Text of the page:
The Financial Intelligence Centre Act, 2001 (‘’the FIC Act’’) imposes compliance obligations on accountable institutions as part of measures for combatting money laundering and financing of terrorist and related activities.
Attorneys or law firms are included on the list of 16 institutions in Schedule 1 of the FIC Act that are deemed to be accountable institutions. Accountable institutions are required among other things to comply with the following obligations:
- identify and verify clients;
- keep records of client identity and transactions;
- file statutory reports relating to cash transactions above the prescribed threshold (R24 999.99), suspicious and unusual transactions and activities, terrorist property and related activities;
- appoint a compliance officer;
- train employees on compliance requirements;
- register with the Financial Intelligence Centre.
There are criminal and administrative penalties and sanctions for non-compliance with the above requirements. Administrative penalties for natural persons may be up to R10 million and up to R50 million for legal persons. Criminal sanctions range from 5 years to 15 years imprisonment or a fine of R10 million to R100 million.
But over and above penalties and sanctions, is there a business case for complying with the requirements of the FIC Act? By way of an example, failure to identify and verify clients may result in the attorney or law firm unknowingly conducting business with people who are on the various sanctions lists, politically exposed persons or persons engaged in corrupt activities.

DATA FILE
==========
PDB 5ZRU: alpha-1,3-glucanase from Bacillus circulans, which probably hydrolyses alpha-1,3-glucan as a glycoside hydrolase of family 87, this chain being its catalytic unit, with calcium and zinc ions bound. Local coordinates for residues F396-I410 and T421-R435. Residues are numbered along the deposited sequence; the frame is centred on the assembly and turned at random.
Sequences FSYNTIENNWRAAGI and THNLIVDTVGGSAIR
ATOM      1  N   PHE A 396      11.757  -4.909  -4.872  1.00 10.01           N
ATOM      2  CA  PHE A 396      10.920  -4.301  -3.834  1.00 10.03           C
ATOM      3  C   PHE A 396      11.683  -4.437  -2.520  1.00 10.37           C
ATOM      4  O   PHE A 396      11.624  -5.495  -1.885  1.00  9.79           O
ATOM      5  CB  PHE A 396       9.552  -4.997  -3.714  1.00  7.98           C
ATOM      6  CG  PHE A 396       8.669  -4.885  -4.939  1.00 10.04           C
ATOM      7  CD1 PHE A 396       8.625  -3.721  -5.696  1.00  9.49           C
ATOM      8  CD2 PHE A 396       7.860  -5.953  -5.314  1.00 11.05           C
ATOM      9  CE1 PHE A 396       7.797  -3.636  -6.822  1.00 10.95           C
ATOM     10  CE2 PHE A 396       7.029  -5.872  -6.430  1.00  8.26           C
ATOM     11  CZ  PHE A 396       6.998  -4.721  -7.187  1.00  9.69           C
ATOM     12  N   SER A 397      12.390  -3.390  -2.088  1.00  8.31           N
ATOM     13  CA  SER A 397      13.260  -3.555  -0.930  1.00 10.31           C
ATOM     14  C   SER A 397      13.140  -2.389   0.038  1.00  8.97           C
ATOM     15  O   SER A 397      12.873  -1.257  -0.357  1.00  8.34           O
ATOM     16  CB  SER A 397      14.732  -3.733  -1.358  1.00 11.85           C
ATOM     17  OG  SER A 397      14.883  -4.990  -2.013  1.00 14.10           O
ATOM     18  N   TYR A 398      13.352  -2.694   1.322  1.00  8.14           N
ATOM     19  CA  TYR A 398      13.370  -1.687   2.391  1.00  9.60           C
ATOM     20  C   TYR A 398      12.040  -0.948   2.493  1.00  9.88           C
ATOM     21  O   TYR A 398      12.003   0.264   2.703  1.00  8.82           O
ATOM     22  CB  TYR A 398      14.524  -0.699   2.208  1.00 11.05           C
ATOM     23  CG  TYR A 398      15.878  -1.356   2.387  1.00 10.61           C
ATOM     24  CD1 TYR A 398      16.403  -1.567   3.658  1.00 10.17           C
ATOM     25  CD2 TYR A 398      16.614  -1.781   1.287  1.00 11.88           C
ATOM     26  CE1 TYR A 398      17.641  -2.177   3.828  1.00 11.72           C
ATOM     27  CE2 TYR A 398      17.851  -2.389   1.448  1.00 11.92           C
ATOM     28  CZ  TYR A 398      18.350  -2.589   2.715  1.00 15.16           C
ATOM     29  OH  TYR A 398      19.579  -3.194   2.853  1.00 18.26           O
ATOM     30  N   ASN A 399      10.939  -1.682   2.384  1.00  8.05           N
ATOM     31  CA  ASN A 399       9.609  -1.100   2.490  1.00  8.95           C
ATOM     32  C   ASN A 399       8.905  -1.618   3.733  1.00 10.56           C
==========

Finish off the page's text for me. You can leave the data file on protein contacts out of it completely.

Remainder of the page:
Associating with individuals on such lists may have an adverse impact on the firm’s reputation and may result in clients refusing to associate with the firm to protect their own reputation and brand. The ability to demonstrate that the firm has the necessary controls in place to proactively manage risks inherent in the provision of legal services will certainly enhance the firm’s brand and reputation.
Effective governance and controls are no longer reserved for big firms and corporates. If recent media reports are anything to go by, some big firms and corporates are also falling short in that department. This is an opportune time for so called smaller law firms to enhance their brand and reputation by investing in robust risk and compliance controls.
Article written by Moroke Phajane from the TGLN team. Moroke LLB (UFS) is an admitted attorney with more than 12 years post qualification experience. His company First-Line Consulting, provides regulatory compliance advice and support to law firms and other entities. Please visit their website on www.first-lineconsulting.com to find out more about their service offering.